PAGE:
Evermore: creative concepts

Dann, Jon and Peter Hume of Evermore.
Dann, Jon and Peter Hume of Evermore.
In the age of the downloadable single, Evermore is about to release a concept album. Shane Gilchrist discusses creative deliverance and the dangers of taking yourself too seriously with frontman Jon Hume.

As far as sobriquets go, "The Ringleader" fits Jon Hume quite well.

The singer, song-writer and guitarist for Melbourne-based band of brothers Evermore, Hume is also the producer of the group's new release, Truth Of The World: Welcome To The Show, a 13-song concept album that, in the age of the downloadable single, is both commercially and creatively brave.

Having built a career on radio-friendly pop singles such as Light Surrounding You, It's Too Late, Running and Come To Nothing, Hume and his brothers, drummer Dann and bass player/keyboardist Peter, have taken a detour from the mainstream.

Instead they have pored over some of their favourite albums of the past and mixed classic rock histrionics (perhaps minus the guitar solos) with the pulsating textures of modern electronica. And it comes complete with a future-world narrative in which a single media giant dominates civilisation by spoon-feeding propaganda and inane entertainment in equal measure.

"It's nearly three years since [previous album] Real Life came out and over that time we've gradually developed this new album, which has quite a different sound," Hume explained via telephone during a brief visit to Auckland last week. "For us it seemed a fairly smooth evolution, but I guess from an outsider's point of view it is quite sudden.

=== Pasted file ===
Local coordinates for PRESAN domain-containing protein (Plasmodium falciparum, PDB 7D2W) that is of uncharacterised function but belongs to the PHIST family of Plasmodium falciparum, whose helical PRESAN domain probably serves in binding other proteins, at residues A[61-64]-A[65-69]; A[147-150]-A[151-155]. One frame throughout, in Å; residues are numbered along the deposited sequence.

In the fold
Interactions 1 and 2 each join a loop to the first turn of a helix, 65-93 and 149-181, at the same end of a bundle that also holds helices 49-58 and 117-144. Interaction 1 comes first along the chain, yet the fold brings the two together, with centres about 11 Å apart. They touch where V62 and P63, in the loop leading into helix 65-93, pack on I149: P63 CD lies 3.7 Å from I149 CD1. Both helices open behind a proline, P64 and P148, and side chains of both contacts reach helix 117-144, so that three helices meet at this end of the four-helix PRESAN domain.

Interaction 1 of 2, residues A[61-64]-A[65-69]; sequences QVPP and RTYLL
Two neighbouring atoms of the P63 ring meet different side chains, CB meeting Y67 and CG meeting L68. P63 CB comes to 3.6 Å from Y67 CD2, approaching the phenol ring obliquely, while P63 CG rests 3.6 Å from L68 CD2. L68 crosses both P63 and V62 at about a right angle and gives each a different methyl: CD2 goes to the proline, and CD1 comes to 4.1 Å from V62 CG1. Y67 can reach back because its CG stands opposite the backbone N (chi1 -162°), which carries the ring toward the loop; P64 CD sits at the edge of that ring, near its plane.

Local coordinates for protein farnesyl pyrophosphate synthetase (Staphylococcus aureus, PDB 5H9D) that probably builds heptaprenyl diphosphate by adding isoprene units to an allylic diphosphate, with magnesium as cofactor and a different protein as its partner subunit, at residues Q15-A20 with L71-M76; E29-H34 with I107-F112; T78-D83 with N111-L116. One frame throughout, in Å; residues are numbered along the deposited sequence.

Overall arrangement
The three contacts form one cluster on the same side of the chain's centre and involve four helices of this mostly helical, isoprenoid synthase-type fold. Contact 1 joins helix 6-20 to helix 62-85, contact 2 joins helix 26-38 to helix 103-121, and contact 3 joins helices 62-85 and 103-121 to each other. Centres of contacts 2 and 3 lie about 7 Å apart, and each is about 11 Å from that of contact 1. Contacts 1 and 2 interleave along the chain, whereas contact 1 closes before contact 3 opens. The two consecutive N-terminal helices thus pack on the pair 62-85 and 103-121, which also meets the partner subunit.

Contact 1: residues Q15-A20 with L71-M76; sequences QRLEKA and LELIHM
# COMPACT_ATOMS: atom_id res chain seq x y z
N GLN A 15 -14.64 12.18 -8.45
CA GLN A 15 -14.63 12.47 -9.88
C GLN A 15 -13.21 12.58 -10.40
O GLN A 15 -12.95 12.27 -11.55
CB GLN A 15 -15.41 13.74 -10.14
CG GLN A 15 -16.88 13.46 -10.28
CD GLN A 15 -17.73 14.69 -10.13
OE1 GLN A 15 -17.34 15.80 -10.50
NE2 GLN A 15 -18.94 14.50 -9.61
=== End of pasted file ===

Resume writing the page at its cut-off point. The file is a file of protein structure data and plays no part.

"I think we just wanted to challenge ourselves and explore something new as a band. A concept album is something we've wanted to do for a really long time. We grew up listening to some really cool albums," Hume says, running through a quick inventory that includes The Beatles' Sgt Pepper's Lonely Hearts Club Band, Pink Floyd's Dark Side of the Moon and The Wall and The Who's Tommy and Quadrophenia.

Hume says Truth Of The World has also been influenced by Ray Bradbury's 1953 novel Fahrenheit 451 as well as visits to the United States and United Kingdom.

"It was a lot of fun to imagine. We spent a lot of time reading trashy tabloid stories from the UK and US mainly and incorporating those ideas into our lyrics and songs. I remember when we were in America working on our last record; there were these non-stop ads for pharmaceuticals for every ailment you could imagine. That managed to make its way on there as well."

Like many concept albums, Truth Of The World uses a third-person narrative to explore its various themes. The approach allowed the group plenty of room to roam, whether it is from the perspective of The Ringleader (Jon), right-wing newsreader Donovan Earl (as played by Dann) or the Soldier (Peter).

"Musically, we tried to replicate what you'd imagine would be the right feelings for a particular character," Hume explains. "For Donovan Earl, we had this slightly military beat in the background, a very pompous feeling. Then, for Max we had this weird, almost vaudeville feeling to the sounds."